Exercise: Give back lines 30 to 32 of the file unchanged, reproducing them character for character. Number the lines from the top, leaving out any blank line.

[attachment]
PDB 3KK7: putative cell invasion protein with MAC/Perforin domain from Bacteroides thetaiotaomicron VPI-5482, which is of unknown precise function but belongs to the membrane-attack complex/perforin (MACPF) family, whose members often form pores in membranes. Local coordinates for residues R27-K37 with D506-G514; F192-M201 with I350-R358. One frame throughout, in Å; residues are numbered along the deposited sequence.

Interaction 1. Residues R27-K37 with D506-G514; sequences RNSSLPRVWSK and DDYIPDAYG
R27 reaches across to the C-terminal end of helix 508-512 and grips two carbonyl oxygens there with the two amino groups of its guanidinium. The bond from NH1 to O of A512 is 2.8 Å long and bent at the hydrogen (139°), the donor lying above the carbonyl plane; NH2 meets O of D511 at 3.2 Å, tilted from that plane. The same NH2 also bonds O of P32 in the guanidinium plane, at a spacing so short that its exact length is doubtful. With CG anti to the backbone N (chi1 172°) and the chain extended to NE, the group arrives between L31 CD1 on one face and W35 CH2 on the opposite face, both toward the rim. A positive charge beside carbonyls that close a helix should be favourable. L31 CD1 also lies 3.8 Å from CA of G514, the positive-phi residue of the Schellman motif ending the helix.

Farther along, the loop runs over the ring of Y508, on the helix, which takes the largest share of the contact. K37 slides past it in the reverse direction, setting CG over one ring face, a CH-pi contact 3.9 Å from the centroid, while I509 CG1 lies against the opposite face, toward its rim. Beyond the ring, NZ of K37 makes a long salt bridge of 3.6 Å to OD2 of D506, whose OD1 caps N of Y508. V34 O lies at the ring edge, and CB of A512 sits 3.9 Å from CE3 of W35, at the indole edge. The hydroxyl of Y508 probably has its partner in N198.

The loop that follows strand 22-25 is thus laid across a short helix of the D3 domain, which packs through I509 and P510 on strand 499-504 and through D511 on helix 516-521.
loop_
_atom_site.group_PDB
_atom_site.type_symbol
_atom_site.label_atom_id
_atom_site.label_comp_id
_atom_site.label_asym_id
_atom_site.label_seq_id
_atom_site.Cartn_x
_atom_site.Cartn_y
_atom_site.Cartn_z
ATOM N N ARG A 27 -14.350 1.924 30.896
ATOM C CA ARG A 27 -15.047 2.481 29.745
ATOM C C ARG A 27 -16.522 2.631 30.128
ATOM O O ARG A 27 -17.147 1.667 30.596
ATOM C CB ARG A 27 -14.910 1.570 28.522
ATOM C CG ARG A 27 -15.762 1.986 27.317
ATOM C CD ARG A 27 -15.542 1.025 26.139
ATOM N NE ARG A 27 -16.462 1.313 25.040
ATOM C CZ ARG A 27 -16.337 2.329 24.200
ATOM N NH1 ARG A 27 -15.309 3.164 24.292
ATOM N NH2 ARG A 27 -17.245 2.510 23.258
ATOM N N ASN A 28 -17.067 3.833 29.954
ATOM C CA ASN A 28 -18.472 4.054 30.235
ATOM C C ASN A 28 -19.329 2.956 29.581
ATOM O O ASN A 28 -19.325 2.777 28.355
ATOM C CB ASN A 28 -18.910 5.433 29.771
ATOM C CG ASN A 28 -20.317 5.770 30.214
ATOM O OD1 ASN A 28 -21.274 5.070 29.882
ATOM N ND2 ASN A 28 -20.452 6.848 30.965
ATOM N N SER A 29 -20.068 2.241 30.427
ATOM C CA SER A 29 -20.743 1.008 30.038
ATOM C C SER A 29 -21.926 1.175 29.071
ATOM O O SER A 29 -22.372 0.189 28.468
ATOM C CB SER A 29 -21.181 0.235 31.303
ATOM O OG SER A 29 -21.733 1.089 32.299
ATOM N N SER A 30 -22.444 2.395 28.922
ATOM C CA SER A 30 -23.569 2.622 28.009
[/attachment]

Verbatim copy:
ATOM O O ASN A 28 -19.325 2.777 28.355
ATOM C CB ASN A 28 -18.910 5.433 29.771
ATOM C CG ASN A 28 -20.317 5.770 30.214